As a result of a recent twitter mediated discussion (and resulting project), along with an influx of new doctors into our Children’s Emergency Department, I’ve had cause to dwell on ‘fever‘. Having been asked to solidify the key practice points to consider when managing the child with a raised temperature I couldn’t resist the opportunity to formalise an appropriate mnemonic.


The challenge with fever is that both professionals, and parents, forget that fever is a body’s response to an infection, not the infection’s response to the body. A fever, apart from in infants less than 3 months old or lasting longer than 5 days, is essentially irrelevant. You are worried about the cause of the infection not the fever.  Fever often causes distress, which you should treat, but in, and of itself, isn’t really an issue. This can be a difficult to comprehend but should focus your attention on the really key issues. Could this child have sepsis and is there an investigation or intervention I need to perform? This is only determined by a thorough..


There is a two fold process here. The first to make a global assessment – is this child unwell? And the second to ensure you have ticked off potential sources with a thorough systems review. Make sure the child is undressed to look for relevant rashes and that an Ear, Nose and Throat examination has occurred. (Ear drums can appear red secondary to temperature induce vasodilation – this isn’t otitis media). A fundamental part of the  process is…


Forehead thermometers cause far more anxiety than they are worth and I think should be banned. Sadly, while not always cheap to purchase, an electronic or chemical dot thermometer in the axilla or infra-red tympanic thermometer are the only devices that should be used. Parental concern should always be considered valid (see later) but this involves exploring with them why they thought there was a temperature not just accepting there must have been one. Once a source has been found there is always an opportunity for…


A fundamental part of all emergency care consultations with children and young people, and especially those which concern fever, should be safety net advice. This process allows for education, not just for the current illness episode, but for future episodes as well. The core construct of safety net advice is to explain what the parents should expect to happen if your diagnosis is correct and what they need to seek further help for if the situation should change. Personally I aim to ensure the parents understand I’m far more concerned about the behaviour of their child than the temperature they have. It’s also important to de-mystify appropriate use of anti-pyretics, namely paracetamol and ibuprofen do not need to be given together. Families should not leave consultations thinking fever on its own is causing harm. Having said this it is important to…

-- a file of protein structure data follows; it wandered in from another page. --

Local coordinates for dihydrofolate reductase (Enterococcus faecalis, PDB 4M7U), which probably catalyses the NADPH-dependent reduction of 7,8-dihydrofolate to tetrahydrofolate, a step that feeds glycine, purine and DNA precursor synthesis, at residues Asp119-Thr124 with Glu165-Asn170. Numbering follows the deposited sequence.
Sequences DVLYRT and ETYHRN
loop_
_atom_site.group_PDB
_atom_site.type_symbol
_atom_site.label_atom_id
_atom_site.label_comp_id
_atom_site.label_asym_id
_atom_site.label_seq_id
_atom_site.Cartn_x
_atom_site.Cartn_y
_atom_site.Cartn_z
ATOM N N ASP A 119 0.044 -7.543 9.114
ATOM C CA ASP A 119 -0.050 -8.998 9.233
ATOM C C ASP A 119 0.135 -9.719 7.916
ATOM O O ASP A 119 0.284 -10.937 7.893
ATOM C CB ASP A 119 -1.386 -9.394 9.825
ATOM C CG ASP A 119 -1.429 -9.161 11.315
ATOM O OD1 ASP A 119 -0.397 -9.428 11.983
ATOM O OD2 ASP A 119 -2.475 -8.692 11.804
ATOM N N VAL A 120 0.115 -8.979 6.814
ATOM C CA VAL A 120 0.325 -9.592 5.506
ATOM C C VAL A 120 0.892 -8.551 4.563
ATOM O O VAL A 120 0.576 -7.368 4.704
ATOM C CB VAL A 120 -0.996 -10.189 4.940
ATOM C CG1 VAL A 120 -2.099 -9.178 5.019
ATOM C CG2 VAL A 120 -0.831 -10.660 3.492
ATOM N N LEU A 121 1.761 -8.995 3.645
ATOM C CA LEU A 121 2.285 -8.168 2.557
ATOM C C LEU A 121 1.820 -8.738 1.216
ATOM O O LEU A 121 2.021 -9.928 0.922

The nature of illness. You don’t need to respect fever, you do need to respect its cause.

The concerns of parents. Judging parents for having fever phobia is a sure fire way to get burnt. While the outward manifestation of concern may appear to be the fever, active listening may reveal other far more dangerous symptoms the parents may not be as concerned about.

What have you learnt this week? #WILTW

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Feel the fear #WILTW

This is the 169th #WILTW

Luke has just started a new job in the Emergency Department. As a foundation trainee he is at the beginning of his medical career. Enthusiastic and conscientious at medical school, he’d spent 5 years excitedly waiting for the moment he’d be able to call himself a doctor. His training in lectures, workshops, simulations and on the wards has prepared him to manage a variety of presentations and conditions. This morning he’d woken up with a spring in his step, inwardly chuffed that he’d be able to relate the same stories he’d seen on ‘24 hours in A&E‘. He picks up the notes for the next patient. It’s a screaming four-year-old, with an arm the triage nurse has described as ‘bendy’.

The colour drains from his face…. 

Alice is a four-year-old girl. She’d been playing in the local park and was very chuffed with herself that she’d scrambled up all the steps on the boat-shaped climbing frame. Mummy didn’t normally let her do this but she’d been talking with Sasha’s mummy and wasn’t watching. Alice thought it would be fun to try and swing around in a big circle on one of the metal poles (like she’d seen her older brother do). She slipped and fell onto the hard ground below.

Her arm hurt a lot. Mummy was very upset which worried Alice as she’d never see her like this before. Lots of people had come running over. She’d been carried into a car. Her arm still really hurt. They’d gone to a strange building where there were lots of other children. A person dressed in blue had looked at her arm and given her a funny look. Alice didn’t like that. She’d been taken into a little room with bright lights. Mummy was on the phone and still crying. Alice’s arm hurt a lot. She could hear lots of other children crying.

Alice started crying too. 

Who is the more scared? Alice or Luke? 

The first week of August is a scary time for our new doctors. Despite what the media might say it’s not a dangerous time for patients and shouldn’t be a frightening one. But there is often a sense of trepidation in those joining departments for the first time about what they might experience.

This fear is good. It keeps you alert and insightful. It will stop you making mistakes. But it must be acknowledged. For a child who is scared, experiencing your fear as well is not helpful!

Be cognisant of how you appear. Remember children have a different view of the world (click here if video doesn’t play).

Concentrate on the parents at first to begin with if that helps. As calm as they are is as calm as the child will be.

But above all remember the child or young person, adolescents get frightened too, will likely be more scared than you.

Take a deep breath – feel your fear – so you can deal with your patients’ fear.

What have you learnt this week? #WILTW

Related #WILTW: A parents view of the world is also knee high